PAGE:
Vegan Series: Kibbet Hileh (Vegan Kibbeh with Caramelized Onions) + A Dedication to My Teta

Today I’m sharing another recipe from my vegan series: kibbet hileh, or vegan kibbeh with caramelized onions.

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It took me awhile to sit down and write this post. It was the last recipe my grandmother gave me before she passed away about 10 days ago.

Syrians love the people in their community, and my grandmother was no different. Being a matriarch meant she had a daily and weekly routine of interactions, from the grocery deliverer, to the butcher and the bread maker. These were friendly and familiar faces that get lost when one moves and no longer tends a house. She had a generations and extensions of family members and friends who were at her beck and call anytime she wanted to play a hand at cards or host a lunch. She was constantly surrounded by the people she loved.

A couple of years after the conflict began in Syria, she relocated to Jordan, where hospitals and healthcare are more reliable. She continued living her days with my aunt, who was also displaced. I can’t imagine how difficult the transition was. Not only was her home stripped from her, with the neighborly faces and generations of family members, but also was her identity as the leader of a house. Her continued pleasure with food really kept her going. Her eyes lit up every time she had a delicious bite. She spoke in an upbeat tone when discussing something she craved. FOOD, not just the eating of it for nutritious reasons, but the savoring of it, was necessary for her survival.

When I visited my grandmother last month, I asked for some recipes. This recipe stuck out in my mind because it was one I’d never heard before, and it was a dish that my grandmother had not eaten since a child. She expressed that she LOVED kibbet hileh, but she never made it for her own household, so my own mother never tried it either.

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She told me to make a dough of vegan kibbeh by combining semolina, bulgur and a bit of flour. You make balls of the dough and boil them. Separately, you cook onions and add some safflower (عصفر) and pomegranate molasses. The balls are then added to the onions and cooked together. “Mmmm….delicious!” my grandmother said.

So, I dedicate this recipe to my grandmother, and you can thank her for providing you with one of my simpler recipes on this blog 😋.

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Kibbeh, as you probably know at this point, is a dish which combines minced meat and bulgur. Hileh is a word which means “counterfeit” in Arabic. So the exact translation of this dish is “counterfeit kibbeh,” or meat-free kibbeh. To my understanding, any form of meat-free kibbeh can be kibbet hileh, but my grandmother used this name to describe this specific dish.

My grandmother also told me that you should enjoy kibbet hileh with a drink combining pomegranate juice, lemon juice, cucumbers, garlic and dried mint, so I also included that recipe here.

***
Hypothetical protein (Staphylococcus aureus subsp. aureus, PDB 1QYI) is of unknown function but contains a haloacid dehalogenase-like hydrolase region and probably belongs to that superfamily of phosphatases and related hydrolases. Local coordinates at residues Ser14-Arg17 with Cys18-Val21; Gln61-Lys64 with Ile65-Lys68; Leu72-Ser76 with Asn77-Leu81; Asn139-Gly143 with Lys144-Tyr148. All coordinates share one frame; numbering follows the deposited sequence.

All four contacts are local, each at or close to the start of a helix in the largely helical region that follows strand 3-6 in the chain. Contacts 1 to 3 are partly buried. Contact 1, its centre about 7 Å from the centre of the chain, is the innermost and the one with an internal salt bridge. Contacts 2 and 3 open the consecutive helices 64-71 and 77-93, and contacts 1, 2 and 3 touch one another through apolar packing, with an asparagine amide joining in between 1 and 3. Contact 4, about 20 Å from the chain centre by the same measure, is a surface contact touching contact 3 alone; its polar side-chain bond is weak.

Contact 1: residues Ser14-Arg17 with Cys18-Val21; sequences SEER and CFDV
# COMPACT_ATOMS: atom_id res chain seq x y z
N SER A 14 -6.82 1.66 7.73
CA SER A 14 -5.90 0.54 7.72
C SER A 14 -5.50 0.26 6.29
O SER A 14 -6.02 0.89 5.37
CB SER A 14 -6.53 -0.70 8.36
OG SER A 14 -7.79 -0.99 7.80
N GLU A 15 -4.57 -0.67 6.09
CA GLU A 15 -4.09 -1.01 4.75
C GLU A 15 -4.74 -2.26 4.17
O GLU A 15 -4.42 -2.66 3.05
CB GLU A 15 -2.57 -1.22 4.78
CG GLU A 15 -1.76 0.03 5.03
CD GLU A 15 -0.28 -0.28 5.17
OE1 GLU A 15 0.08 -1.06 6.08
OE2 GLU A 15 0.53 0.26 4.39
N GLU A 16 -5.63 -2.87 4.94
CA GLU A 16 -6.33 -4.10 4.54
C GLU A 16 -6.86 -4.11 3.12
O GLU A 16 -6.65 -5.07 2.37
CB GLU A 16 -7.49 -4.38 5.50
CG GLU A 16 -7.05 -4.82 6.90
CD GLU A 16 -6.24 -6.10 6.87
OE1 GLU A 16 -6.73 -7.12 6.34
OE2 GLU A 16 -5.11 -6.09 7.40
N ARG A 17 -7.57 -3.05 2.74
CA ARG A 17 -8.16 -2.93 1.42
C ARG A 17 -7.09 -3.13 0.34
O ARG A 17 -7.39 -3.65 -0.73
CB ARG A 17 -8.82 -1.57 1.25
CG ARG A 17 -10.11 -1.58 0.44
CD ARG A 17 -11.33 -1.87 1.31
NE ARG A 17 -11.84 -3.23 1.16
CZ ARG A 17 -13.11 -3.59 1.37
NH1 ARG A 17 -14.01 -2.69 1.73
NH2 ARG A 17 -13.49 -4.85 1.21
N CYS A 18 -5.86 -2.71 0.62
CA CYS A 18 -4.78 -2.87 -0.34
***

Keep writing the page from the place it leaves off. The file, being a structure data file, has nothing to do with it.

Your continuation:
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I hope you enjoy it! If you give this a try, don’t forget to add it to the comments and to tag @omayahatassi and #omayahcooks on Instagram.


Kibbet Hileh (Vegan Kibbeh with Caramelized Onions)

Delicious balls of semolina and bulgur are combined with onions, safflower and pomegranate molasses.

Serves: 4 Name of image (title of post is fine)  
Prep time: 10 minutes
Cook time: 30 minutes  


    2 c fine bulgur (#1)
    1 c coarse semolina or regular semolina
    2 Tbsp all-purpose flour
    1 Tbsp ground coriander
    1 Tbsp crushed red pepper or Aleppo pepper
    3 tsp salt, plus more to taste
    3 medium onions, sliced
    1/4 c olive oil
    2 tsp safflower
    2 Tbsp pomegranate molasses
  1. Soak the bulgur for about 20 minutes or until soft. Drain by placing a cheese cloth over a strainer. Squeeze dry.
  2. Combine drained bulgur with the semolina and flour in the bowl of a food processor. Process until a dough forms. Add seasoning with 2 tsp salt and process until combined. Taste to see if well salted and add more if necessary.
  3. Tip the dough onto a work surface. Wet hands with water and knead the dough until soft and easy to work with, about 3-4 minutes.
  4. Set about 4-5 cups of water in a stock pot to boil. Begin forming the dough into balls. Add balls to boiling water and simmer until cooked through, about 20 minutes.
  5. Meanwhile, add oil and onions to a pan and sauté over medium heat until soft and light golden-brown, about 15 minutes. Add safflower and cook for another 2 minutes. Remove from heat and add pomegranate molasses.
  6. Drain the kibbeh balls and add to the onions. Sauté over medium-high heat until well combined, about 2 minutes. Serve immediately.

Pomegranate Juice with Cucumbers

A tasty and refereshing drink traditionally served in Syria.

Serves: 3 Name of image (title of post is fine)  
Prep time: 10 minutes  


    16 oz. fresh-squeezed pomegranate juice
    2 Tbsp lemon juice
    1 small cucumber, diced finely
    1 garlic clove, crushed
    2 Tbsp dried mint
  1. Combine the ingredients in a pitcher. Chill until ready to serve.
  2. Can be made up to 2 hours ahead.